There are as many ways to homeschool as there are ways for children to learn. Parents usually start with the traditional classroom model, because that's what they know. A curriculum is purchased from one of the leading curriculum vendors, and it outlines everything the child will study in the coming year. Many curriculum packages contain all the textbooks, workbooks, and related materials, as well as telephone support.
Unfortunately, some children, especially younger ones, may resist that model. They simply aren't interested in the subject matter. Parents can then either deal with the resistance (threats, rewards, etc.) or change their approach. Some parents choose to integrate aspects of the purchased curriculum that were useful, and disregard the rest. A subject a child hated last year might become a favorite this year, so flexibility is a must.
Still other parents pick and choose from a variety of educational offerings: Saxon Math, perhaps, combined with Oak Meadow activities. Finally, there are those who find a child-led approach most effective and interesting for their family. This method -- called "unschooling" -- is the one our family uses. Whatever technique you choose, it's important to remember that the successful homeschooling parents are those who can adjust their teaching style to accommodate their child's learning style.
Howard Gardner's groundbreaking 1983 book, Frames of Mind, introduced his theory of multiple intelligences. Gardner's research opened the door to a greater understanding of, and respect for, individual talents, including: kinesthetic, spatial, verbal, musical, and logical (mathematical). A kinesthetic child, for instance, learns best when he is active and participating on a physical level. Sitting in a classroom with paper and pencil is difficult for this type of child. Although very bright, a kinesthetic learner is often labeled as a "problem" student. But in reality, the only problem is the teaching method.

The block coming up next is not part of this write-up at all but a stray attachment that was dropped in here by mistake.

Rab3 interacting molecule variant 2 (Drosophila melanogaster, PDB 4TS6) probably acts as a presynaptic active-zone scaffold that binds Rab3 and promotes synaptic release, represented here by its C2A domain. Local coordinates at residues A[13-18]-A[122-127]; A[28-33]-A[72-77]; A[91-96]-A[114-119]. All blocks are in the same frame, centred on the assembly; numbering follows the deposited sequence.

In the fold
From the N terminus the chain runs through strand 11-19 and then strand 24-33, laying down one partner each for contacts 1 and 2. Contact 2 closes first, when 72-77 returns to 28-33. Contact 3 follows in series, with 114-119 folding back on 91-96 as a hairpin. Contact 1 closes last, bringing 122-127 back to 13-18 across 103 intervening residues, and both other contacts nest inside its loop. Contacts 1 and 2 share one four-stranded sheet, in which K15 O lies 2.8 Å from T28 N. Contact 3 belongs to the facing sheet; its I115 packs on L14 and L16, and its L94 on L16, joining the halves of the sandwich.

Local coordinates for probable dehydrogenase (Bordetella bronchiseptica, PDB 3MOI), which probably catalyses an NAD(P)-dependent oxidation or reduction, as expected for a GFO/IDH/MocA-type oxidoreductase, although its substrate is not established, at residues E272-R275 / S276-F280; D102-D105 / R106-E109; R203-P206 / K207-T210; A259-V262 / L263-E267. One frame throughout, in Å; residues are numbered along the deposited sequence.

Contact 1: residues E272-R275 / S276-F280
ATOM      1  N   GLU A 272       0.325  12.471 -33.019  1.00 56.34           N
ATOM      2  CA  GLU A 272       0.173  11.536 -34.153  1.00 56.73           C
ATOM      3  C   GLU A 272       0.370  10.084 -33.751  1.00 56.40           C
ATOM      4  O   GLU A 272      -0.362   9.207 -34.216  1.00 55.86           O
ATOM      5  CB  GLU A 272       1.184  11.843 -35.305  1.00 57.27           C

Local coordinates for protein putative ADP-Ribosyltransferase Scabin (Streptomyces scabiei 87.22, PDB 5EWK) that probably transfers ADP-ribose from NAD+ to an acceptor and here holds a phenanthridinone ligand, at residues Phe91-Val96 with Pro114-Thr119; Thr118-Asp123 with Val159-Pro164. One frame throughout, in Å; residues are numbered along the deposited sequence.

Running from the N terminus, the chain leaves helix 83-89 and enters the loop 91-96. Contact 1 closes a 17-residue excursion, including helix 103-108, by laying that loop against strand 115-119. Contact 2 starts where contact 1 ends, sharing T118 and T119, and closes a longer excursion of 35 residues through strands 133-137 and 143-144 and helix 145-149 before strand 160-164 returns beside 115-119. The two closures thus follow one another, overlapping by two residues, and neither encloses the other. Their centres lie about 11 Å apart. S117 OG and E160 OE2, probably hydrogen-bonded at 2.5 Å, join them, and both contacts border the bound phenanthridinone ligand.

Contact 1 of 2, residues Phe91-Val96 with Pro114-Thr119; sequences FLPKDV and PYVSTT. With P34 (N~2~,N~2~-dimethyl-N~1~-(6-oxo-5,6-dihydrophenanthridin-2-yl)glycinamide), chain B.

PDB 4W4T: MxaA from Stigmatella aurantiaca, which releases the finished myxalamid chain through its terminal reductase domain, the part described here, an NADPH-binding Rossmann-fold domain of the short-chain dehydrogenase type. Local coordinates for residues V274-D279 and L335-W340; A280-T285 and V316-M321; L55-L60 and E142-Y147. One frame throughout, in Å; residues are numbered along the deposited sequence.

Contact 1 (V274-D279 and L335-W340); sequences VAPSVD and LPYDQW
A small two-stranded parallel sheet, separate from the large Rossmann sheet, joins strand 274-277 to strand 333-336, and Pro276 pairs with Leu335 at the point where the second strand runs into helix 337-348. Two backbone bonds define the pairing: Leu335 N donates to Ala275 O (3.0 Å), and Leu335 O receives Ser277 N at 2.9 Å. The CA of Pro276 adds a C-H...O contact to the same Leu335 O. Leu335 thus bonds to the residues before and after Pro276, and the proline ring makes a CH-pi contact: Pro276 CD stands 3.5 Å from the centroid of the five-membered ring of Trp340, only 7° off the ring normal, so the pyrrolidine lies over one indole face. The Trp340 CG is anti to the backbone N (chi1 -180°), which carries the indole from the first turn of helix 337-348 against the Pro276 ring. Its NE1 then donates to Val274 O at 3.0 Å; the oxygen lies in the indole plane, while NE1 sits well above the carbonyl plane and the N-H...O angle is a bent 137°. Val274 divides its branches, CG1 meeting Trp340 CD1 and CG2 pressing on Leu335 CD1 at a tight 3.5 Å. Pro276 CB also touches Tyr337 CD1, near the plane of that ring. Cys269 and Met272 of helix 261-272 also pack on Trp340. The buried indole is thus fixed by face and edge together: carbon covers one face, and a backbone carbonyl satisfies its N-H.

Homeschooling allows children to develop and grow according to their individual learning style. My kids thought counting by twos swinging high on our swing set was great fun. But doing it inside at their desks was a bore. Fractions were an abstract concept; baking a cheesecake made it clear. So the question is: How does a homeschooling parent figure out what or how to teach?
An ancient Chinese proverb gives a clue: Tell me, I forget. Show me, I remember. Let me do it myself, I understand. Watching children play, one can see this proverb in action. Kids learn through the senses and absorb information at an incredible rate. Their curiosity is boundless as they question and explore everything around them.
As homeschoolers, we know this curiosity gives way to interest, and interest turns into learning. Ideally, the parent becomes a facilitator rather than a teacher. By exposing your child to a variety of experiences each day, learning takes place with little struggle or effort. Homeschooling gives you the "room" to accommodate your child, and preserve curiosity and creativity.